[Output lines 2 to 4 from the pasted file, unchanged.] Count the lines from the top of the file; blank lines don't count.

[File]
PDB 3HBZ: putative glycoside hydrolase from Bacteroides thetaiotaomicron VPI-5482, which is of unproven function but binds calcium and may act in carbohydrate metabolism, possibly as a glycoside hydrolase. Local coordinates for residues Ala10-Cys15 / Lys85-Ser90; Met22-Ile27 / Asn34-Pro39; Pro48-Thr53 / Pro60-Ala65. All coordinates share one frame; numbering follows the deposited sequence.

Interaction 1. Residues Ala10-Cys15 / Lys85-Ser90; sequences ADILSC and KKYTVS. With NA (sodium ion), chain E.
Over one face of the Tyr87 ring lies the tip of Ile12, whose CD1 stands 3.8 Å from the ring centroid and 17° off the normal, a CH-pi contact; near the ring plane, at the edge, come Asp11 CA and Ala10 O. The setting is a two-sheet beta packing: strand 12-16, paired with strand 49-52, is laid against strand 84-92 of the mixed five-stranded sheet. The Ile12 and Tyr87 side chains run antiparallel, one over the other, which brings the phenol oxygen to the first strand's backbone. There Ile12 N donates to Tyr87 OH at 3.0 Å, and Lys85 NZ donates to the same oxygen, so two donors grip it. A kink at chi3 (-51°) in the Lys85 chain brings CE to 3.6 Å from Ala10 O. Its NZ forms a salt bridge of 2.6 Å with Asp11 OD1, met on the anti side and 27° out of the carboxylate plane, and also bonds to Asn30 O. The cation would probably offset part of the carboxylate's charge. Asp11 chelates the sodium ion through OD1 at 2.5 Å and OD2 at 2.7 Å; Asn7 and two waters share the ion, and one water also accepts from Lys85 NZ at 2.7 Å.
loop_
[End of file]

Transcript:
Interaction 1. Residues Ala10-Cys15 / Lys85-Ser90; sequences ADILSC and KKYTVS. With NA (sodium ion), chain E.
Over one face of the Tyr87 ring lies the tip of Ile12, whose CD1 stands 3.8 Å from the ring centroid and 17° off the normal, a CH-pi contact; near the ring plane, at the edge, come Asp11 CA and Ala10 O. The setting is a two-sheet beta packing: strand 12-16, paired with strand 49-52, is laid against strand 84-92 of the mixed five-stranded sheet. The Ile12 and Tyr87 side chains run antiparallel, one over the other, which brings the phenol oxygen to the first strand's backbone. There Ile12 N donates to Tyr87 OH at 3.0 Å, and Lys85 NZ donates to the same oxygen, so two donors grip it. A kink at chi3 (-51°) in the Lys85 chain brings CE to 3.6 Å from Ala10 O. Its NZ forms a salt bridge of 2.6 Å with Asp11 OD1, met on the anti side and 27° out of the carboxylate plane, and also bonds to Asn30 O. The cation would probably offset part of the carboxylate's charge. Asp11 chelates the sodium ion through OD1 at 2.5 Å and OD2 at 2.7 Å; Asn7 and two waters share the ion, and one water also accepts from Lys85 NZ at 2.7 Å.
loop_